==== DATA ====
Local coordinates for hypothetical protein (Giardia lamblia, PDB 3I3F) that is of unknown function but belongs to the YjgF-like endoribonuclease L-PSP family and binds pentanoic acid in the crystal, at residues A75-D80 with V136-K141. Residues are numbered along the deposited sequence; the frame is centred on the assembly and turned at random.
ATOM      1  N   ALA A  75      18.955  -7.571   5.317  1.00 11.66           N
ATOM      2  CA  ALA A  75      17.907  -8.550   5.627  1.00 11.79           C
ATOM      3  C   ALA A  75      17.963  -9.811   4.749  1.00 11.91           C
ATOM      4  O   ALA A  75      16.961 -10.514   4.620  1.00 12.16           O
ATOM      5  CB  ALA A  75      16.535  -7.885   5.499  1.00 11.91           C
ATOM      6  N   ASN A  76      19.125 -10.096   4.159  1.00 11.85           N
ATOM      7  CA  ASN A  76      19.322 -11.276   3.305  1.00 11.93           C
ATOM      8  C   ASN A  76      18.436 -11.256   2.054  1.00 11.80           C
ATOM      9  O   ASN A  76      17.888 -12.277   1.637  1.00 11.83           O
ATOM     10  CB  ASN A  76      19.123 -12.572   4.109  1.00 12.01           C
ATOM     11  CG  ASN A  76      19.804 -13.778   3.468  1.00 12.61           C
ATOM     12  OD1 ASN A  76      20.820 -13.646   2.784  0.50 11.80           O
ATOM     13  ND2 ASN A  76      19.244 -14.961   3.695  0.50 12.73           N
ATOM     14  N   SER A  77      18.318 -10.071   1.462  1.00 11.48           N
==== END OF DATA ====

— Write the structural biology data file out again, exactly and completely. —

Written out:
Local coordinates for hypothetical protein (Giardia lamblia, PDB 3I3F) that is of unknown function but belongs to the YjgF-like endoribonuclease L-PSP family and binds pentanoic acid in the crystal, at residues A75-D80 with V136-K141. Residues are numbered along the deposited sequence; the frame is centred on the assembly and turned at random.
ATOM      1  N   ALA A  75      18.955  -7.571   5.317  1.00 11.66           N
ATOM      2  CA  ALA A  75      17.907  -8.550   5.627  1.00 11.79           C
ATOM      3  C   ALA A  75      17.963  -9.811   4.749  1.00 11.91           C
ATOM      4  O   ALA A  75      16.961 -10.514   4.620  1.00 12.16           O
ATOM      5  CB  ALA A  75      16.535  -7.885   5.499  1.00 11.91           C
ATOM      6  N   ASN A  76      19.125 -10.096   4.159  1.00 11.85           N
ATOM      7  CA  ASN A  76      19.322 -11.276   3.305  1.00 11.93           C
ATOM      8  C   ASN A  76      18.436 -11.256   2.054  1.00 11.80           C
ATOM      9  O   ASN A  76      17.888 -12.277   1.637  1.00 11.83           O
ATOM     10  CB  ASN A  76      19.123 -12.572   4.109  1.00 12.01           C
ATOM     11  CG  ASN A  76      19.804 -13.778   3.468  1.00 12.61           C
ATOM     12  OD1 ASN A  76      20.820 -13.646   2.784  0.50 11.80           O
ATOM     13  ND2 ASN A  76      19.244 -14.961   3.695  0.50 12.73           N
ATOM     14  N   SER A  77      18.318 -10.071   1.462  1.00 11.48           N